I first encountered Greg Brown as a fairly frequent guest on Prairie Home Companion in the late 1980s. His style of playing and singing, his stage presence (radio presence, I suppose), and even the songs themselves, had the warmest, most inviting, comfortable, hospitable quality. Unless you simply have no patience whatsoever for anything resembling folk music, it's got to be very hard not to love his stuff.
Perhaps Brown's hospitality and warmth became central to his style when he had a gig playing for mentally disabled and shut-ins in Iowa. I don't know. But unlike what my mental stereotype of such a singer-songwriter would be like, Brown is never treacly or preachy or any of that.
Years later, when I started listening more deeply to folk music, I fairly randomly picked this album up at some record store somewhere. I can't recall where or when. It was produced in 1996, so my guess is that I got it out here in California rather than in Pittsburgh, which means I spent nearly a decade with a Greg-Brown-shaped void in my life. This is very hard to fathom now, ten years or so later, because I have played this cd to pieces. There are approximately three reasons why.
The first is the aforementioned character of Greg Brown's music. Every track on this album has that feel. He pulls it off with his rough warm baritone, his laid-back but not inert playing, and his felicitous and studiously cliché-avoiding lyrics.
Second is that this album is perfect. Well, alright, close. Every song is well-turned, sounds great, is played wonderfully, and presents genuine recognizable human emotions and situations from a mature, intelligent, adult perspective that never condescends. And it sounds like these are a bunch of guys hanging around your living room who just happen to be excellent musicians. The production captures the Greg-Browniness of Greg Brown perfectly.
Third is that the songs address a range of states of being wide enough that it's a lovely album to play in practically any mood that isn't accompanied by an extreme of one agitation or another. Saturday morning, relaxing over coffee and orange-flesh melon? Sure. Thursday night around 9:30, just finishing a stack of urgent grading? You betcha. Taking the scenic route over the Altamont to avoid the maniacs on 205? Righto. After or before a tense meeting? Yup.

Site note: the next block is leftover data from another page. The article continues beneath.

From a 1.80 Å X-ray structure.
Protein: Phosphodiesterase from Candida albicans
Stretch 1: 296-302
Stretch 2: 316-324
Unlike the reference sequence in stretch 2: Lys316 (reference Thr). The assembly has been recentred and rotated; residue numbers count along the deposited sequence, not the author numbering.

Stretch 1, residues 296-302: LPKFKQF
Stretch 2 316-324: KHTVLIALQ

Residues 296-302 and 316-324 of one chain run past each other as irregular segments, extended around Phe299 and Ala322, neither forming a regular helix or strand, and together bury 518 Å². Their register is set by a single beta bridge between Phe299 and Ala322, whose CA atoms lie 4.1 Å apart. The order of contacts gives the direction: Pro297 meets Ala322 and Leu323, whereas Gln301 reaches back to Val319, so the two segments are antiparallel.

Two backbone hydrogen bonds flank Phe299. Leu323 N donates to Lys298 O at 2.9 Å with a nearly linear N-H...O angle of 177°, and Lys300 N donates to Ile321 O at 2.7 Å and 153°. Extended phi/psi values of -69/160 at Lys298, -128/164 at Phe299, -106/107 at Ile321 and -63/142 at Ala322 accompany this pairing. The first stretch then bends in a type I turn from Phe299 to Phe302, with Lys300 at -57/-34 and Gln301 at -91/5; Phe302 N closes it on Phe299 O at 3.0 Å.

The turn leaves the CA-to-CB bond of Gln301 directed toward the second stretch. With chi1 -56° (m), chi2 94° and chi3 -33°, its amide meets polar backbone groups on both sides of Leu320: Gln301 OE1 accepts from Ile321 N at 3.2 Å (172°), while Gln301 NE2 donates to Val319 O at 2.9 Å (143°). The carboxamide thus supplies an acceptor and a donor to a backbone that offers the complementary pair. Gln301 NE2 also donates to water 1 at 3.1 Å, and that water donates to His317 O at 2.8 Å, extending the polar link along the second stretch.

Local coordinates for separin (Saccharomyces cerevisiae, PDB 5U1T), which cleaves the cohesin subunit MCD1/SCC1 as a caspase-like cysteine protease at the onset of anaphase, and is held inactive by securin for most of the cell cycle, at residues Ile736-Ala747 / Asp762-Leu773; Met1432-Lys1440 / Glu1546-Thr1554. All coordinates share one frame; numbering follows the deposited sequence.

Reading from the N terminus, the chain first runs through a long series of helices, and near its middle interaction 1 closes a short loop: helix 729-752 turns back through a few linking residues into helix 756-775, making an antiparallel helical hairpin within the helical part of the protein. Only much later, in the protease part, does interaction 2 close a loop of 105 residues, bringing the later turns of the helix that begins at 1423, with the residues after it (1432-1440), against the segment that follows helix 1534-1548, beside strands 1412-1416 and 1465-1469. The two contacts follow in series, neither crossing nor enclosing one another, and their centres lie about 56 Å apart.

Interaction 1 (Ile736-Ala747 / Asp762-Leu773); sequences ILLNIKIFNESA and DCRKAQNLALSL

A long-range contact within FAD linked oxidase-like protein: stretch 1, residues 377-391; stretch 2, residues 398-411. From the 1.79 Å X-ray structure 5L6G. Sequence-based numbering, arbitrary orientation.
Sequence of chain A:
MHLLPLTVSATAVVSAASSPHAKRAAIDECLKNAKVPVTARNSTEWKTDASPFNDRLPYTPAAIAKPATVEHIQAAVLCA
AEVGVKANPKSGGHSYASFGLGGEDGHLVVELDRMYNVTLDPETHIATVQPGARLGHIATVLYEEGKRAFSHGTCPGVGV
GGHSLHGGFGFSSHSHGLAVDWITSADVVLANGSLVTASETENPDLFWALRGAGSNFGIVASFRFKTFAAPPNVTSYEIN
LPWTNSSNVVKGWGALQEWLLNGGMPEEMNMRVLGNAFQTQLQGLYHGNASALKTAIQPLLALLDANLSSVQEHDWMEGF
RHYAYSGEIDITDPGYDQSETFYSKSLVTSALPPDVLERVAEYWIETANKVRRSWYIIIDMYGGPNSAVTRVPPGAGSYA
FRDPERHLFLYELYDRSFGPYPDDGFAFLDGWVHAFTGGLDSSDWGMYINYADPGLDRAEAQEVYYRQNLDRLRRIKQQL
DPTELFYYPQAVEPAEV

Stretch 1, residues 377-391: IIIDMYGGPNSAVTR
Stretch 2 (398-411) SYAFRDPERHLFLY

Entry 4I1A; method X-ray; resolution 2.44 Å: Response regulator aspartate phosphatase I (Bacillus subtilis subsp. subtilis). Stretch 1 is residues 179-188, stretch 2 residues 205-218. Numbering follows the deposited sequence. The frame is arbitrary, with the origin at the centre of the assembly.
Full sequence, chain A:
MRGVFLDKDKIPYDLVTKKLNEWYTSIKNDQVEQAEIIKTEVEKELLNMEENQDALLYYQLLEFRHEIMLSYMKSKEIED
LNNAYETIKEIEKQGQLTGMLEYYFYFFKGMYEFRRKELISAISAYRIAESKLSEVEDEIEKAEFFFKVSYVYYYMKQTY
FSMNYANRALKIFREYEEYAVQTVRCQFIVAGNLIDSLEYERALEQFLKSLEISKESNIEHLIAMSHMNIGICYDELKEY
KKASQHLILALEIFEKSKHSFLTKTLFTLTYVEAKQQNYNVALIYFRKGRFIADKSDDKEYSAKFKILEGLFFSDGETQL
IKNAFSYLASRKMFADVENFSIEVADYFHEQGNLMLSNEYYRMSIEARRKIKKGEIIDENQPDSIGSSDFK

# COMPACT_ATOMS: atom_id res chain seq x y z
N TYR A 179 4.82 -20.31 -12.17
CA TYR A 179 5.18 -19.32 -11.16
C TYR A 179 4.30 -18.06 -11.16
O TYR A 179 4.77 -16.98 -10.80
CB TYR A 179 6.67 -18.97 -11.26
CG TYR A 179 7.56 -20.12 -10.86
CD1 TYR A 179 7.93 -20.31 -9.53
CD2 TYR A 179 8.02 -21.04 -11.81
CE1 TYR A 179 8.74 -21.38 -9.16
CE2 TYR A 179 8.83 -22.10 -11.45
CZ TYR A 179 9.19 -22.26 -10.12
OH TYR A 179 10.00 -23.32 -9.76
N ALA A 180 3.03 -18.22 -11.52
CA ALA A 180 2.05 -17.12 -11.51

I suspect my favorite track is the rather sad opening track, "Small Dark Movie," which uses diurnal details of the addressee's life as a lesson in the mundanity of evil and the futility of existence. No kidding. My second favorite is likely "Hey Baby Hey," which is about being so full of love and adoration that you're left stupidly unable to say anything else. I think Lauren's favorite is "Where is Maria?" My favorite lyric from that goes:
there's a young fellow rockin' in a thump thump car
and he's smug as a commentator on NPR
and our foolish government tries to save face
while the whole world struggles to become one bland place
but where is maria?
there's a millionaire singing about nothing at all
but he looks pretty good and he's knocking 'em dead down at the mall
there's a woman weary of the look in men's eyes
when they don't look she just turns away and sighs
but where is maria?
The cover art is by Greg Brown, by the way. It seems to be called "Couple."